The slave has had no formal training in mathematics, and yet Socrates gets him to solve a geometrical problem. Crucially, Socrates gets him to solve this problem without telling him anything directly, but merely by asking him questions and giving him prompts to figure it out by himself.


The choice of mathematics, and especially geometry, seems quite significant, given that the basic elements of geometry—space, quantity, shape, the interplay of structure—are some of the most basic elements of philosophical discussion. What is often forgotten about Socrates’ experiment with the slave is the emphasis that is placed on his (the slave’s) being brought from certainty to uncertainty.


While the slave does solve part of the problem, the example concludes with his failure to figure something out. However, he now recognizes the problem before him as a problem, and this—both Socrates and Meno agree—is an improvement. Manifestly, this is an oblique justification of the Socratic method and a defense against a common criticism Socrates is faced with across the platonic dialogues; that he tends to obscure what we previously found clear. Ignorance often suggests the appearance of clarity, but our highest aspiration should be to understand how things really are, not how it is comforting for them to be.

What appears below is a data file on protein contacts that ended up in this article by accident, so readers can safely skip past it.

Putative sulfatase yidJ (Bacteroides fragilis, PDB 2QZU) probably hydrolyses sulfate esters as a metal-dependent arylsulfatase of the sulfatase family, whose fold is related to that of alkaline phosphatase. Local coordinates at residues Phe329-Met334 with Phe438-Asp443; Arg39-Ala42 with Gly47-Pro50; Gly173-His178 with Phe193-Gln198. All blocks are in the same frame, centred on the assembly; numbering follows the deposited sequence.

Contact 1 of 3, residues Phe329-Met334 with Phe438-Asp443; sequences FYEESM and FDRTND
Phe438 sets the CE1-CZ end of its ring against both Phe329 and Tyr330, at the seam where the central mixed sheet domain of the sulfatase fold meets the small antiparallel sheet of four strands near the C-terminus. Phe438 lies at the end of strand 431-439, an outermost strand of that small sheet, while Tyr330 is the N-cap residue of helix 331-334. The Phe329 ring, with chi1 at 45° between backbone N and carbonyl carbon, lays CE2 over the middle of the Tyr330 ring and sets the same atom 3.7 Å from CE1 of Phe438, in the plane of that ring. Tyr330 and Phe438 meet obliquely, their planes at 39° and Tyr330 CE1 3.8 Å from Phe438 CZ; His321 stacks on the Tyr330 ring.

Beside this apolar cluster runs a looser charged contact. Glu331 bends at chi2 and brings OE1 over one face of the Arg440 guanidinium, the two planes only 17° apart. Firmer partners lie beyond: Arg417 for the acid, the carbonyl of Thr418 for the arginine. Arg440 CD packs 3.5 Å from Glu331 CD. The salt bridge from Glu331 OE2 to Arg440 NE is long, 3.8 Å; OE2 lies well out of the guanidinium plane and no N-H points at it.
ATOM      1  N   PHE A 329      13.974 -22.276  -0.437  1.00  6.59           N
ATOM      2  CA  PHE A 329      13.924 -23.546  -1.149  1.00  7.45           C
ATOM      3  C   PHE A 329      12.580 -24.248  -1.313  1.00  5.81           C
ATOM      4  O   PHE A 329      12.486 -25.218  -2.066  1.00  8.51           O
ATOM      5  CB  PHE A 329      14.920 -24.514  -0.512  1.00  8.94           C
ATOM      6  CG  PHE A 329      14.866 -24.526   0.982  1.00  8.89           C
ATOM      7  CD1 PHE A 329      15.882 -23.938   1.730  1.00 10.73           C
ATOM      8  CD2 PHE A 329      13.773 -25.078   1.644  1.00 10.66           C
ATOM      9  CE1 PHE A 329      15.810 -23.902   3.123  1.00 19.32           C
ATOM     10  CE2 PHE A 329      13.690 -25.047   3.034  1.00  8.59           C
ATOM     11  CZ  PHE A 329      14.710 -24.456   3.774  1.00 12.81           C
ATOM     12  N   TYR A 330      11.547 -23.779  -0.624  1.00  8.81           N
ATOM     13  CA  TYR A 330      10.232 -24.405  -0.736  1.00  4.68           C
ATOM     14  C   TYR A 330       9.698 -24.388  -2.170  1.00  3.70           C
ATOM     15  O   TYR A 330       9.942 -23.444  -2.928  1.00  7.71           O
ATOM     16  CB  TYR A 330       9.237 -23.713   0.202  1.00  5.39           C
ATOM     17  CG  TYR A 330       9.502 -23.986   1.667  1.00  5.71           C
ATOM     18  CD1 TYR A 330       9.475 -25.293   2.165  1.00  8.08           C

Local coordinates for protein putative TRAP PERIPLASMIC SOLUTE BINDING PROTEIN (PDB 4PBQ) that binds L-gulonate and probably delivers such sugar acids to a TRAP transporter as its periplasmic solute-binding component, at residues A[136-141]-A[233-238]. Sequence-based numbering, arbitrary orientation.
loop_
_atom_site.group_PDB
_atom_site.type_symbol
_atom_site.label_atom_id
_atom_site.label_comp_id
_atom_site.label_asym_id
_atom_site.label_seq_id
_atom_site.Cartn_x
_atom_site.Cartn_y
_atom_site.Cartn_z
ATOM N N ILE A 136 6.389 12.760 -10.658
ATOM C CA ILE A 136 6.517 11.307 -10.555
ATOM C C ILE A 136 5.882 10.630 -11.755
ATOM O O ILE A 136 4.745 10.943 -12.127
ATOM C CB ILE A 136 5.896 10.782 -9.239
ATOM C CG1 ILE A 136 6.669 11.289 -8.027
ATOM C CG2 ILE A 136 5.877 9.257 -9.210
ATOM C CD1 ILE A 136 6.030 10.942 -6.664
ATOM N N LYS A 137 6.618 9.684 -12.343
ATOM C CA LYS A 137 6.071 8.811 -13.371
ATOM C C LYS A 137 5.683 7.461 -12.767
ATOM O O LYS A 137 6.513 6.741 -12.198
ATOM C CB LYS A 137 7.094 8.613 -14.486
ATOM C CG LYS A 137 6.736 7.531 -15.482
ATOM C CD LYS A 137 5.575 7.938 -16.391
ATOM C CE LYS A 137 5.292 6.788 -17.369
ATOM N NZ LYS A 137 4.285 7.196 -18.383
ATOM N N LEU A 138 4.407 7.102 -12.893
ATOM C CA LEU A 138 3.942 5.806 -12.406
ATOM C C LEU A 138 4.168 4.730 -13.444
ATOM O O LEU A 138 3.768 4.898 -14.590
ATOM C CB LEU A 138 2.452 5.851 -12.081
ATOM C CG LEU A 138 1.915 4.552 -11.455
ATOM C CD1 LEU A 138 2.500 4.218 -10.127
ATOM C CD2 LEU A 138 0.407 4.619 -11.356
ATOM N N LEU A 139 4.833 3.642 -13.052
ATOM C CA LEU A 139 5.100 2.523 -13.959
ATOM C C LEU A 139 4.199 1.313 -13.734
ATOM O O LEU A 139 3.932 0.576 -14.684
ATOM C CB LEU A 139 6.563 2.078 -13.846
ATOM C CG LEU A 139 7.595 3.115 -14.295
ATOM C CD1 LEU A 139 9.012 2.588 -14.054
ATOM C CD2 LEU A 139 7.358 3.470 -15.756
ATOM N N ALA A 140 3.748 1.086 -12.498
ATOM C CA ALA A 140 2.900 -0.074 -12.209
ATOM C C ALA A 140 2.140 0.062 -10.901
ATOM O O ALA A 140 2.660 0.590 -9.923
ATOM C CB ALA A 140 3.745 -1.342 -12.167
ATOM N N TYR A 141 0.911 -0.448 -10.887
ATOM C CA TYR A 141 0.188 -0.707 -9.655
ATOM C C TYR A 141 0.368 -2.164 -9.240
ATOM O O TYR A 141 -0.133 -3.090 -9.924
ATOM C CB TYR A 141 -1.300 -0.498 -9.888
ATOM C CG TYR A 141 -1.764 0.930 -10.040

Antylus’ Warning to Socrates in the Meno: Taking Philosophy Too Far

The Death of Socrates, Jacques Louis David, 1787. Source: The Met Museum


When reading philosophy, and particularly philosophy from so long ago, it isn’t always clear what the point is. Surely, one might think, we have better answers to many of the problems posed in these works. Yet in the Meno, we find an instance where a major element of European intellectual and philosophical culture is first given a clear, classical expression.